O good man! For example, there is a king who keeps four vipers in a casket and makes a man feed them, take note of when they are awake and when they sleep, rub and wash their bodies. It is made known that if any of the serpents gets angry, the man in charge must be executed by the law of the city. Hearing the king’s stringent order, the man if afraid. He abandons the casket and runs away. The king then sends five outcaste servants after the man. The outcastes, brandishing their swords intend to make the man obey the king’s order. Looking back, the man sees them and runs away. The five outcastes then decide to use a cunning trick. They hide their swords and one goes to the man and feigns a friendly attitude, saying: “Let’s go back” But the man is wary. He goes to a village to hide. Arriving there he see that all the houses are empty and abandoned. Even the pots are empty and there is nothing to sustain him. With no one around and no food to be had the man sits dejectedly on the ground. Then a voice from nowhere says, “O Man! This village is empty; none live here. Tonight, six robbers will come. If you meet up with them you may not escape with your life. How can you hope to get out of this?” Then his fear increases and he flees that place. On the way he runs into a river. The current is swift and strong and there is no ship or raft to carry anyone across. Fearful, he gathers wood and grass and makes a raft. Again he reflects: “If I stay here, I will be attacked by vipers, the five outcastes, men who try to trick me through false friendship, and the six great robbers all of whom wish to harm me. If this raft is not to be trusted, I shall drown. Still, it would be better if I were to die attempting a crossing than to be bitten by poisonous snakes.” He then pushes the raft of grass into the water. He rides on it, paddles with his hands and legs, and crosses the stream. Gaining the other shore, peace awaits him there and he has no more worries. His mind is put at ease. Such is the case with the bodhisattva-mahasattvas ... Fearing the serpents of the four great elements [earth, air, fire, and water], the outcastes of the five groups [form, sensation, perception, volition, and consciousness], the attempts at false friendship [delight and lust], the empty village of the six sense spheres, the evil robbers of the six sense fields, he comes to the river of illusion, and practices the ways of the precepts, concentration, wisdom, emancipation and the knowledge of emancipation, the six perfections, the thirty seven elements of enlightenment, making these his ship he rides on them and crosses over the river of delusion.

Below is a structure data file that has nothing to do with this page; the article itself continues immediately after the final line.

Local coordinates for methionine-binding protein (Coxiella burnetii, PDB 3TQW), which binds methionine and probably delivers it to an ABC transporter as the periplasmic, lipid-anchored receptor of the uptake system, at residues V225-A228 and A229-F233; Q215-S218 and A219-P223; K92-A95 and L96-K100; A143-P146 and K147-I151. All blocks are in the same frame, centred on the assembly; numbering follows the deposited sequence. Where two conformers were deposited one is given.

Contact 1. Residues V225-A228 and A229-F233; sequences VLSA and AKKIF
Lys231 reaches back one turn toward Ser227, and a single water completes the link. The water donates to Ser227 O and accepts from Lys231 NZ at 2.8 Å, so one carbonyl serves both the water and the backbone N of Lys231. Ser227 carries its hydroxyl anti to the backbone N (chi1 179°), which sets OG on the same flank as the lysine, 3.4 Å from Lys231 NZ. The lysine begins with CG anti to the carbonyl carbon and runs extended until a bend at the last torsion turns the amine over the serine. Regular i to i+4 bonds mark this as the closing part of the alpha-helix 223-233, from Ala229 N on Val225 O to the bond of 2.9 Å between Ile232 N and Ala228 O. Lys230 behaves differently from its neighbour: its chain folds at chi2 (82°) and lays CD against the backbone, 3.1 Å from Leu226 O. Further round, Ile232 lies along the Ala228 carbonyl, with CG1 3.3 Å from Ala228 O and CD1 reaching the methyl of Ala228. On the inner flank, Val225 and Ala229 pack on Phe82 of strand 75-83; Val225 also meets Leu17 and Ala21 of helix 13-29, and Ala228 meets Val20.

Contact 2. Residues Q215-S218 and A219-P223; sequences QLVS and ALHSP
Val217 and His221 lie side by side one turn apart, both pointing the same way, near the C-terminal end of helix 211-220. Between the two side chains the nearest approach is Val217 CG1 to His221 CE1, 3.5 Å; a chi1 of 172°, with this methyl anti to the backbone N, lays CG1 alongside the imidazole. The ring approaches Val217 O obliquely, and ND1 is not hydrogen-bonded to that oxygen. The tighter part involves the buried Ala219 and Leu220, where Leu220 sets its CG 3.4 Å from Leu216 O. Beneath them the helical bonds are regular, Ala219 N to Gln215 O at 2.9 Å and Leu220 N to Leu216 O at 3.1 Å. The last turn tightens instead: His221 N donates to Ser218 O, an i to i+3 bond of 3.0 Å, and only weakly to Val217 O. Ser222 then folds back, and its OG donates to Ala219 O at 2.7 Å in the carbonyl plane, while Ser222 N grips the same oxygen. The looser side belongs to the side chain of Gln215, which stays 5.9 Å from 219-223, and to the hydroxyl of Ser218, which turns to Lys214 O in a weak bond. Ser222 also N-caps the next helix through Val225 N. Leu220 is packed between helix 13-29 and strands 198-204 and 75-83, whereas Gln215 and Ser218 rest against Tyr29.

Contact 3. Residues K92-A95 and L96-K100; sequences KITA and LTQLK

I found it interesting that the Mahayana Nirvana Sutra attributes this story to the bodhisattva, whereas the Samyutta Nikaya uses this parable as an illustration of the arhat. Both cross over by a raft that they have made themselves and which would not be able to carry over anyone but themselves. It strikes me as a better illustration of the pratyekabuddha, or solitary buddha, who attains enlightenment on his or her own and is only able to cross over by themselves. The sravaka, or disciple of the Buddha, at least has the benefit of crossing over on a raft prepared for him by the Buddha. Or at least the Buddha provides the instructions and the Sangha provides the materials so that one does not have to start from scratch. The bodhisattva, however, is supposed to create a large vessel for crossing over. Or perhaps, they should at least build a ferry boat so that they can go back and forth carrying their fellow sentient beings as passengers over to the other shore. The Nirvana Sutra does, however, indicate that the bodhisattva is thinking of others in the follow up to this parable: